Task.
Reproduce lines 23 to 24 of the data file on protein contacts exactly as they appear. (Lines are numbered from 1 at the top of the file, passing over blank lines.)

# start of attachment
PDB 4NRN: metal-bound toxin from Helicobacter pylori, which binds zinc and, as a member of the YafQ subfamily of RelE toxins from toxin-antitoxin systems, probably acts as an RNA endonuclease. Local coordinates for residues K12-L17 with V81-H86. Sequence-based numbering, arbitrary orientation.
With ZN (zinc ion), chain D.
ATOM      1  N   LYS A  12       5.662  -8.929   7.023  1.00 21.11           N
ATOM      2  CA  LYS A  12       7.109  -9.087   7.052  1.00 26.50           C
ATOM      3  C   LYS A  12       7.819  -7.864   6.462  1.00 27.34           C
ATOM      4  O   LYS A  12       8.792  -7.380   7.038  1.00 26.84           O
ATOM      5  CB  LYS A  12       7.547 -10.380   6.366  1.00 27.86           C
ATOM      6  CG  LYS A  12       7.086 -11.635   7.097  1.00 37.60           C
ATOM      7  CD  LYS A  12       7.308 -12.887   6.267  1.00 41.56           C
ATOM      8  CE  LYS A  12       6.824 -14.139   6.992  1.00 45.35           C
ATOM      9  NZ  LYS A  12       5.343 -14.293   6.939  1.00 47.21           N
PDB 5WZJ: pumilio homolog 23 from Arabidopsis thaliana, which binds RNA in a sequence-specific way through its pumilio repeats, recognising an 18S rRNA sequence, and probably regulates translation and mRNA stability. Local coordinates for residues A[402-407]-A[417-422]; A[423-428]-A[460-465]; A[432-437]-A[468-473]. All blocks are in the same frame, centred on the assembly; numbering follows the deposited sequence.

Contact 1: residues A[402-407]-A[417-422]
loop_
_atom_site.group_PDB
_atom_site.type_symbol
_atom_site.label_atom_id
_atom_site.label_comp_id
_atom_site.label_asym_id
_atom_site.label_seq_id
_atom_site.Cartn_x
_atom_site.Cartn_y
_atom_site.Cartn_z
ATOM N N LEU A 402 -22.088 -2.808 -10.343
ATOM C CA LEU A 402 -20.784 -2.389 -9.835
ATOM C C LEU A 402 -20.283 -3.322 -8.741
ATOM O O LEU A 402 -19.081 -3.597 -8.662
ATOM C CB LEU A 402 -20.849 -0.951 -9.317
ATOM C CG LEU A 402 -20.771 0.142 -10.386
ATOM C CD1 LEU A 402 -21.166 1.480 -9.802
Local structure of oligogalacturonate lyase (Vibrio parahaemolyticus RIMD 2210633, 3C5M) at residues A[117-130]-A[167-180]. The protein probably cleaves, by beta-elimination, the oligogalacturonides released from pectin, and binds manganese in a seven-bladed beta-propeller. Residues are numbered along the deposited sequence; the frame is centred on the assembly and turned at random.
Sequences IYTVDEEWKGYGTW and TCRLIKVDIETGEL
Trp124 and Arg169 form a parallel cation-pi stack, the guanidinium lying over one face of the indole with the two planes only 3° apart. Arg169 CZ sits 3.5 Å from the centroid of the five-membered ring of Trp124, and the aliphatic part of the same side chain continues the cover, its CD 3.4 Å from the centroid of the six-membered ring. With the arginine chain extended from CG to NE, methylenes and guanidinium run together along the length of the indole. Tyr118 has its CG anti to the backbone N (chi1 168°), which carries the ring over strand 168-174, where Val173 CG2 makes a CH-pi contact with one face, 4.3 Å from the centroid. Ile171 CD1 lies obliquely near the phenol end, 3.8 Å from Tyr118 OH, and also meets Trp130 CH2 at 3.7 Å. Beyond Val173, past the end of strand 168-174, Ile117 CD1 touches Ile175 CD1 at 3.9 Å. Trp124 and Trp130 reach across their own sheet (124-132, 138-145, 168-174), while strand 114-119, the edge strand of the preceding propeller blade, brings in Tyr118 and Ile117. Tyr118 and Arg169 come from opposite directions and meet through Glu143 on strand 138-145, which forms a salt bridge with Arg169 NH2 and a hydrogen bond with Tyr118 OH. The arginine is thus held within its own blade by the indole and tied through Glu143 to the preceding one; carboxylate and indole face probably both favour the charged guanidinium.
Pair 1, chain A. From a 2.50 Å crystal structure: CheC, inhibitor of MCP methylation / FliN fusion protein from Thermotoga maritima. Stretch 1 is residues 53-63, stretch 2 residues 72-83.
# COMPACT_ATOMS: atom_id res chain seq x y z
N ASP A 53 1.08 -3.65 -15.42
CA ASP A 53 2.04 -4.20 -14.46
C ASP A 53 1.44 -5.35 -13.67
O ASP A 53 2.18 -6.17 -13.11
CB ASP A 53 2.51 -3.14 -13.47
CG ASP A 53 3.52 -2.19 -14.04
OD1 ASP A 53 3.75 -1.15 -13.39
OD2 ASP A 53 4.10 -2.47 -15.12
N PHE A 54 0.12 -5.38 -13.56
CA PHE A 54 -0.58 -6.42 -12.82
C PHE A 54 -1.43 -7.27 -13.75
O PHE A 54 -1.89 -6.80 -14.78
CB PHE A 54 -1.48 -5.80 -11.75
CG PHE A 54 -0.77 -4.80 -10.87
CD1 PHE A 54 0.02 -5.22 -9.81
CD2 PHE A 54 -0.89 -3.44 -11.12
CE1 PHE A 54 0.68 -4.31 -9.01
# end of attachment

_atom_site.Cartn_z
ATOM N N LEU A 402 -22.088 -2.808 -10.343